2 June 2014 § Leave a comment
2 June 2014
Thank you for finally stepping up to play President. You’re doing great things. In this moment, the future of the human race may well be in your hands.
Today will be the easy part: your voice will carry us all through the shock of a government taking positive action. It’s a rare thing. Some people are going to be very upset. They’re going to throw temper tantrums, and throw money around, and try to keep things from changing. They may think the systems which pay them aren’t broken. They may think that you’re a fool, a Communist, a tyrant.
Show them compassion. They’re sleeping infants, whining when the teet pulls away to piss, when the sun shines too brightly through the window. Let’s wake them up, gently, and help them get ready for school. Let’s show up for them when the bell rings, and be ready for their questions. Let’s get through this together, trade ideas, and find new, healthy ways to grow.
Thank you for challenging those who have grown rich and powerful by facilitating the pollution of the Earth. They may be the same people who will see the rest of us through this great transition, and innovate brilliant new ways to thrive. Job loss must occur to create new jobs: no longer does society employ bourreaux – the men in masks who pulled the guillotine lever – and no longer must we employ resources which deteriorate the integrity of the planet. Our inventors and innovators have produced successful alternative energy sources for decades, many of which are in wide use today.
Historically, humans have survived through adaptation: when caves no longer served us, we built houses. We do not need coal. The mining companies know this best, which is why they will fight with tooth and claw and wallet. It is what we we do: we survive.
Stay strong, brother. Your strength today will empower us for generations, will help our great-great-grandchildren, whose fate we have thus far refused to acknowledge, in ways they may never know.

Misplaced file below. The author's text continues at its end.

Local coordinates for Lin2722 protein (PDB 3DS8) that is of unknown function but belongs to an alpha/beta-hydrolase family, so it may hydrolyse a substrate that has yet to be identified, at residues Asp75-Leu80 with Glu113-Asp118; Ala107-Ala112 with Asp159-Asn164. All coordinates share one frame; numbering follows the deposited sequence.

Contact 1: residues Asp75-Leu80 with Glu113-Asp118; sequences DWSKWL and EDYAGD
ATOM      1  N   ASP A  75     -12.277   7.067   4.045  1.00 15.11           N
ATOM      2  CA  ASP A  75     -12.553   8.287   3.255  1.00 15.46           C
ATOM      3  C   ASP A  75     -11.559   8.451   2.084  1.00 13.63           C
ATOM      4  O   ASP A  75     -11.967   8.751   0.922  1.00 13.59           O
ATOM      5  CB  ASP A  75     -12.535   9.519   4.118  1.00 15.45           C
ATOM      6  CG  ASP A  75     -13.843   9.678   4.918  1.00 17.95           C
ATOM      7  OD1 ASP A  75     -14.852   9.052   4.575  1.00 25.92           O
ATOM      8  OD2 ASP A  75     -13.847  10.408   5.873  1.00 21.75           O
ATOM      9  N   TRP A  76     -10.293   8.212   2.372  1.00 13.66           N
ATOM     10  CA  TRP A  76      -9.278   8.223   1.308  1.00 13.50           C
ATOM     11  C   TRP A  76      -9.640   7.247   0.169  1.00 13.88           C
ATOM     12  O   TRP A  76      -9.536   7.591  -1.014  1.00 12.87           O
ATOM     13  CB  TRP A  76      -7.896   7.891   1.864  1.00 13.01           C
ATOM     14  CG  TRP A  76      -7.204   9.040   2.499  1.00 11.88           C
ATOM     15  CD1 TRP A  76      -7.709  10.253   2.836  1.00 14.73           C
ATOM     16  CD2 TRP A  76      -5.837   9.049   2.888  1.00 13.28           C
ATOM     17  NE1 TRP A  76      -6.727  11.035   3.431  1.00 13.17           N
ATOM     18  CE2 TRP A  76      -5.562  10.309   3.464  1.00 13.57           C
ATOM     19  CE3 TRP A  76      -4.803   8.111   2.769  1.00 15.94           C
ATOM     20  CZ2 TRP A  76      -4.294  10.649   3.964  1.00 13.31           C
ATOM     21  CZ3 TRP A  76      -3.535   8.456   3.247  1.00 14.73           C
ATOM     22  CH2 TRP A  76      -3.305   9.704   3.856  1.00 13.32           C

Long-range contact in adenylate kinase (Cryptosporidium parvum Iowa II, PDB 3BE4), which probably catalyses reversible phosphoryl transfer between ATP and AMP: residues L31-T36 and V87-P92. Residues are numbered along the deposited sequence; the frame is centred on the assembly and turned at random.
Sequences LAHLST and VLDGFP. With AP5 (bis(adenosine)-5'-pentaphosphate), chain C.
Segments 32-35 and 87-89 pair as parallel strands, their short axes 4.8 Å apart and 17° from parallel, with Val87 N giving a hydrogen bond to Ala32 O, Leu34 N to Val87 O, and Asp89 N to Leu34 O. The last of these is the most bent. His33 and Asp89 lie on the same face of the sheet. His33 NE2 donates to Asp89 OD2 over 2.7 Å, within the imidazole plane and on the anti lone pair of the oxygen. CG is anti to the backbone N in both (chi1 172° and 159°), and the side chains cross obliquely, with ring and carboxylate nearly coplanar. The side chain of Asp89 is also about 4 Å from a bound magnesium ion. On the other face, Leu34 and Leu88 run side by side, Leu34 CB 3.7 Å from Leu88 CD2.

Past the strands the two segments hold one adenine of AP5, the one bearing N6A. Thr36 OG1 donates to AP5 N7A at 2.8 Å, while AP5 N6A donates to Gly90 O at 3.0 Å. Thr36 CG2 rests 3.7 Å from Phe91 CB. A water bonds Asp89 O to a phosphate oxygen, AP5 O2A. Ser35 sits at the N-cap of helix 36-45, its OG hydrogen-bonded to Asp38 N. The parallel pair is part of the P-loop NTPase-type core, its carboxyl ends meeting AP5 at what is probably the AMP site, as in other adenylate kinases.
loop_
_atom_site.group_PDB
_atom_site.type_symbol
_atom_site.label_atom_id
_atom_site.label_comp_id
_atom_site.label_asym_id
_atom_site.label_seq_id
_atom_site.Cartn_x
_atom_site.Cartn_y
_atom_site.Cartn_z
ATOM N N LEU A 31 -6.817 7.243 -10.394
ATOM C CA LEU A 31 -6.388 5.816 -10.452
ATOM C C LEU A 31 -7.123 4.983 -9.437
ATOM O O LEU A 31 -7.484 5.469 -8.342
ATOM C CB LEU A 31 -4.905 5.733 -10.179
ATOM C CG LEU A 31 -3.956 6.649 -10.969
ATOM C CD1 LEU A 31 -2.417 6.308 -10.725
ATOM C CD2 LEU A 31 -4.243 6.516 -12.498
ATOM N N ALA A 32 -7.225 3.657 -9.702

25 March 2012 § 1 Comment
Michael Bloomberg, Mayor of New York City, has banned the donation of food to homeless shelters in his city.
He’s enacted the anti-food policy because he, his food task force, and the NYC Department of Health (together dubbed the ‘food police’) want to keep better track of the nutritional needs of homeless in New York. The Department of Health Commissioner Seth Diamond insists that the ban is consistent with a government effort to improve everyone’s health.
The donations are to be turned away because the salt, fat, and fiber contents in them cannot be verified, which defies new regulations which require of all food now served in government-run shelters. The good deeds of local bakers, restaurateurs, and shops who have donated food to the homeless for years, even decades, are now being rejected. Diamond says that the food they donate really isn’t needed.
Naturally, those who donate the food, such as Glenn Richter and his wife Lenore, of Ohab Zedek, a synagogue on the Upper West Side, and those who eat the donated food, such as Jeff Stier, senior fellow at the National Center for Public Policy Research, disagree.